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Mariam Bonyadi Camacho and Thomas J Anastasio
University of Illinois at Urbana-Champaign, USA
Posters & Accepted Abstracts: Drug Des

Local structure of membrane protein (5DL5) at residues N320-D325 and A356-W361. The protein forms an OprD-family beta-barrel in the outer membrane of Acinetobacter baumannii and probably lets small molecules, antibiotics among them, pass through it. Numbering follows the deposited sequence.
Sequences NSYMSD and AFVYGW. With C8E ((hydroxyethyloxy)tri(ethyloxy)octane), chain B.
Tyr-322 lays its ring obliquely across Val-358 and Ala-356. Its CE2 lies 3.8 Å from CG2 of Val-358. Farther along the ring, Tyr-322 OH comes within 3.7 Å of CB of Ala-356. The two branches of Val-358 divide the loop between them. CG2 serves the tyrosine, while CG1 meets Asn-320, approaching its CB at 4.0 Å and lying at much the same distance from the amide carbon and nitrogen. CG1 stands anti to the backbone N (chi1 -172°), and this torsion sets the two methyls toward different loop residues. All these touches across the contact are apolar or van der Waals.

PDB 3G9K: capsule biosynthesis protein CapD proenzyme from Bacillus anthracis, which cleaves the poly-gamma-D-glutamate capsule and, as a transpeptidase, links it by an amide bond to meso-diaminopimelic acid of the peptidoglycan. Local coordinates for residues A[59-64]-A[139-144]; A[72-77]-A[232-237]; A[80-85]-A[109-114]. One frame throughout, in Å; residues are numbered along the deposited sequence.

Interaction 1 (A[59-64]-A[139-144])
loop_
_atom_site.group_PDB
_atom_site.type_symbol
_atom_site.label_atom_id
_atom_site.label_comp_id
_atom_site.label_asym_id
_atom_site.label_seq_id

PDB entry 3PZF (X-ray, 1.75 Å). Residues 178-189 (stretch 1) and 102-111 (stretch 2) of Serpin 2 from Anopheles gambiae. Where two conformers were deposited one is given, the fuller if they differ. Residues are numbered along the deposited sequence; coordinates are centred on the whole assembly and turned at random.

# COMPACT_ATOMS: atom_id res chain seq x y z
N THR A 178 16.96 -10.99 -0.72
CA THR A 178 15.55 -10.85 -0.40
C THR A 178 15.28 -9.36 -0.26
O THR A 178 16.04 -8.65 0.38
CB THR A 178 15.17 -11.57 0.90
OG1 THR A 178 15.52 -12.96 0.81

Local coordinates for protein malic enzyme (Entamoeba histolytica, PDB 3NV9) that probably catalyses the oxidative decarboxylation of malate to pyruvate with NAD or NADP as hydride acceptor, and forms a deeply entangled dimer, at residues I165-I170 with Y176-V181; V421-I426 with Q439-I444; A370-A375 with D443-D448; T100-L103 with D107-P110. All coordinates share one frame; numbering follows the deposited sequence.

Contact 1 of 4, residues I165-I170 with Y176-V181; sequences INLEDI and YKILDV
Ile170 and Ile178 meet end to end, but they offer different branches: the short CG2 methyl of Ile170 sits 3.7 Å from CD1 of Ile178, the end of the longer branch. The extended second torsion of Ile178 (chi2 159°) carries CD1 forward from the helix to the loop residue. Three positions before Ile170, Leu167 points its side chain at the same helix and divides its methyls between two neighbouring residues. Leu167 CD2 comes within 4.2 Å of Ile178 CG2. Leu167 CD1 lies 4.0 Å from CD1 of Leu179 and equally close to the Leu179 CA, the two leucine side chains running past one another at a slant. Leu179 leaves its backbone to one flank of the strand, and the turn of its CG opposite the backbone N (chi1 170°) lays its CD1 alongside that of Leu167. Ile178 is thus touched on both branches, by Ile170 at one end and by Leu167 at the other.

Statement of the Problem: Major depressive disorder is prevalent and debilitating and current pharmacological interventions are far from effective. The clinically observed heterogeneity in antidepressant response is not well understood. Methodology: We present a computational model that represents the antidepressant response to predict novel drug combinations with potentially greater efficacy than currently available treatment options. The model includes the interactions between the monoamine producing brain regions and three non-monoaminergic neurotransmitter systems and simulates homeostatic adaptation to chronic antidepressant administration by adjusting the strengths of eleven receptors that are known to adjust under chronic antidepressant. The model has many ways to adapt to chronic antidepressant and different adapted states are associated with different levels of monoamine production. Findings: In terms of the percentage of adapted states with therapeutically elevated monoamines, our model agrees closely with the clinically-observed efficacies of 12 antidepressant drugs and combinations, including the low efficacy of selective serotonin reuptake inhibitors (SSRIs; clinical efficacy 25-50%, model 29%). The model also predicts that augmenting SSRIs with Pexacerfont (Pex, a corticotropin releasing factor-1 receptor antagonist), can enhance therapeutic efficacy over SSRI alone by both increasing the percentage of adapted configurations with therapeutic serotonin levels (from 29% with SSRI to 31% with SSRI/Pex) and with elevated dopamine levels (from 0% SSRI to 100% SSRI/Pex). Conclusion & Significance: The model provides a potential explanation for the heterogeneity in antidepressant response, that the brain can reach similar levels of adaptation in many ways, but not all adapted configurations are associated with therapeutic monoamine levels.